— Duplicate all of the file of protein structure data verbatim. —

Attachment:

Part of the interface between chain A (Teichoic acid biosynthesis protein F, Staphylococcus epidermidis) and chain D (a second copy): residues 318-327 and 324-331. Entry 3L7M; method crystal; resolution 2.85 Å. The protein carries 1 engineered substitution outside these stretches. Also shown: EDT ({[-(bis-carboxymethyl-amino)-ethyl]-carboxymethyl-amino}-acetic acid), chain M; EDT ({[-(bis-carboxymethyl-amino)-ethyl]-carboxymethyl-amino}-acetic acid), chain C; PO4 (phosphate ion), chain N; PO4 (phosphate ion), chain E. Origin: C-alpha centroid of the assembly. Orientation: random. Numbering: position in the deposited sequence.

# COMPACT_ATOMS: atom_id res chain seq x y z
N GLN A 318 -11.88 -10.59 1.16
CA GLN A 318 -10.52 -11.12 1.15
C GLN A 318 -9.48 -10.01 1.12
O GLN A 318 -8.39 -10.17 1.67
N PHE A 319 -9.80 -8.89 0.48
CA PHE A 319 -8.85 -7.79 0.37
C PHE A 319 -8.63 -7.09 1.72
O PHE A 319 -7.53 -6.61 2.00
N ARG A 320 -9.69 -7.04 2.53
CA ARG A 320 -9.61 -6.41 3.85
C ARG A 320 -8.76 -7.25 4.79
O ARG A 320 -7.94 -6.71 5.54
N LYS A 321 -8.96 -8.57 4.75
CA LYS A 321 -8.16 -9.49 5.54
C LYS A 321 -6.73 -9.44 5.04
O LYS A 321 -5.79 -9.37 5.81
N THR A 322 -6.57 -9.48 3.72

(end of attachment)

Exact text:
Part of the interface between chain A (Teichoic acid biosynthesis protein F, Staphylococcus epidermidis) and chain D (a second copy): residues 318-327 and 324-331. Entry 3L7M; method crystal; resolution 2.85 Å. The protein carries 1 engineered substitution outside these stretches. Also shown: EDT ({[-(bis-carboxymethyl-amino)-ethyl]-carboxymethyl-amino}-acetic acid), chain M; EDT ({[-(bis-carboxymethyl-amino)-ethyl]-carboxymethyl-amino}-acetic acid), chain C; PO4 (phosphate ion), chain N; PO4 (phosphate ion), chain E. Origin: C-alpha centroid of the assembly. Orientation: random. Numbering: position in the deposited sequence.

# COMPACT_ATOMS: atom_id res chain seq x y z
N GLN A 318 -11.88 -10.59 1.16
CA GLN A 318 -10.52 -11.12 1.15
C GLN A 318 -9.48 -10.01 1.12
O GLN A 318 -8.39 -10.17 1.67
N PHE A 319 -9.80 -8.89 0.48
CA PHE A 319 -8.85 -7.79 0.37
C PHE A 319 -8.63 -7.09 1.72
O PHE A 319 -7.53 -6.61 2.00
N ARG A 320 -9.69 -7.04 2.53
CA ARG A 320 -9.61 -6.41 3.85
C ARG A 320 -8.76 -7.25 4.79
O ARG A 320 -7.94 -6.71 5.54
N LYS A 321 -8.96 -8.57 4.75
CA LYS A 321 -8.16 -9.49 5.54
C LYS A 321 -6.73 -9.44 5.04
O LYS A 321 -5.79 -9.37 5.81
N THR A 322 -6.57 -9.48 3.72